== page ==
Immediately dubbed an “anthem for the Great Resignation” on social media, fans didn’t skip a beat, posting memes and all-cap tweets aligning themselves with Queen Bey’s motivational message to ditch hustle culture and get back to “sleeping real good at night.”
The song, Beyoncé’s first single since Juneteenth last year, blends 1990s club culture with 2022 Pride vibes. It’s an inescapable summer psalm, with heavy sampling from the early-90s hit “Show Me Love” by Robin S and vocals from Big Freedia, a rapper best known for her New Orleans “bounce music,” aka bass-heavy booty-shaking.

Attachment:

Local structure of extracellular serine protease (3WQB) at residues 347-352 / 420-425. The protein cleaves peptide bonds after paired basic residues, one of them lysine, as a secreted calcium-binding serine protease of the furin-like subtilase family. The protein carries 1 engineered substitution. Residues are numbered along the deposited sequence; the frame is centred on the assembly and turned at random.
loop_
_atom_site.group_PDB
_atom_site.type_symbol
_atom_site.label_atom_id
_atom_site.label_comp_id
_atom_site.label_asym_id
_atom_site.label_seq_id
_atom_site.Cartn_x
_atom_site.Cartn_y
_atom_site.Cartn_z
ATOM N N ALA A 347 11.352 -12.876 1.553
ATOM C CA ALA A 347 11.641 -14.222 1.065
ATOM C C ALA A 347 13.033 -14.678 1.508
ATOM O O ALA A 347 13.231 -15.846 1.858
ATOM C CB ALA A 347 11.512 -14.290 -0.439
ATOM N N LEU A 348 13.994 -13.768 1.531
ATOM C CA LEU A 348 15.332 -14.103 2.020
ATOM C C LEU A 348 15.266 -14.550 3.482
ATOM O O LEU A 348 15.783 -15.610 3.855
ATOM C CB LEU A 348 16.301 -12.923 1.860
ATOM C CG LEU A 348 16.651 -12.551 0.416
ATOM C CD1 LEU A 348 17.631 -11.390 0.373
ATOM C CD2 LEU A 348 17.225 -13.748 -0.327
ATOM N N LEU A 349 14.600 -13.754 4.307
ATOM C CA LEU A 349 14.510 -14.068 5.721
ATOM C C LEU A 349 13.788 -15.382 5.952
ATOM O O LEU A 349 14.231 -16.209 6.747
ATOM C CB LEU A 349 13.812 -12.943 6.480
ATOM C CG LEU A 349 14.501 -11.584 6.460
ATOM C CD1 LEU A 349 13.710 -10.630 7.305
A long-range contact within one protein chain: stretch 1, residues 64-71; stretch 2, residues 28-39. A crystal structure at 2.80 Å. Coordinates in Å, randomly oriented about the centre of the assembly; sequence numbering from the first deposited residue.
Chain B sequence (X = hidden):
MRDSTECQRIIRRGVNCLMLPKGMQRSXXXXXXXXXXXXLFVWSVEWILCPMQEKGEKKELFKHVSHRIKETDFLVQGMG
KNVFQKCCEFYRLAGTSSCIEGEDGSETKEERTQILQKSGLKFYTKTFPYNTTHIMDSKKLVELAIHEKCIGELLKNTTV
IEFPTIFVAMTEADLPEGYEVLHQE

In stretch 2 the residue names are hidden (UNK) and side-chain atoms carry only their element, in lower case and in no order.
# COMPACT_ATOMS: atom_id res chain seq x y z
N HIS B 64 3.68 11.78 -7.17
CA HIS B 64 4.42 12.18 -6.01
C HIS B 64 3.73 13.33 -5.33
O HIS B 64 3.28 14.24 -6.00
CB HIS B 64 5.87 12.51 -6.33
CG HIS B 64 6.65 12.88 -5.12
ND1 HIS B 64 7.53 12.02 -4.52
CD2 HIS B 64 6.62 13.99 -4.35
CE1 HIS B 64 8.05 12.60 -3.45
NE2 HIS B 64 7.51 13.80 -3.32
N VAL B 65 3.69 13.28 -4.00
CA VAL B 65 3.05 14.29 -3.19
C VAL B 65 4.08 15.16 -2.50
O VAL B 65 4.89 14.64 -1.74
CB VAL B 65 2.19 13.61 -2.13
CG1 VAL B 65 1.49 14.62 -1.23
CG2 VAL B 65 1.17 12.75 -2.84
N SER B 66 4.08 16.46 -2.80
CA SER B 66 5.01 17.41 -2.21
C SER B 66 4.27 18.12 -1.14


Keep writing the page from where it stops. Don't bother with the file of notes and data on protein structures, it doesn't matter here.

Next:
“Release your anger/Release your mind/Release your job/Release the tide/Release your trade/Release the stress/Release your love/Forget the rest,” sings Big Freedia, lyrics that embrace both the socio-economic pandemic fatigue and the desire to break free of it.
Dubbed the “Great Resignation,” the offset between job vacancies and job seekers means there are now almost two job openings for every unemployed worker, a situation that Fed Chair Powell has called “unhealthy.”
Last week, the central bank hiked its benchmark interest rate by three-quarters of a percentage point in an aggressive bid to tamp down spiraling inflation and cool the economy — but the move could also shake up the labor market.
Amid this backdrop, “Break My Soul” resonated immediately with fans — and economists.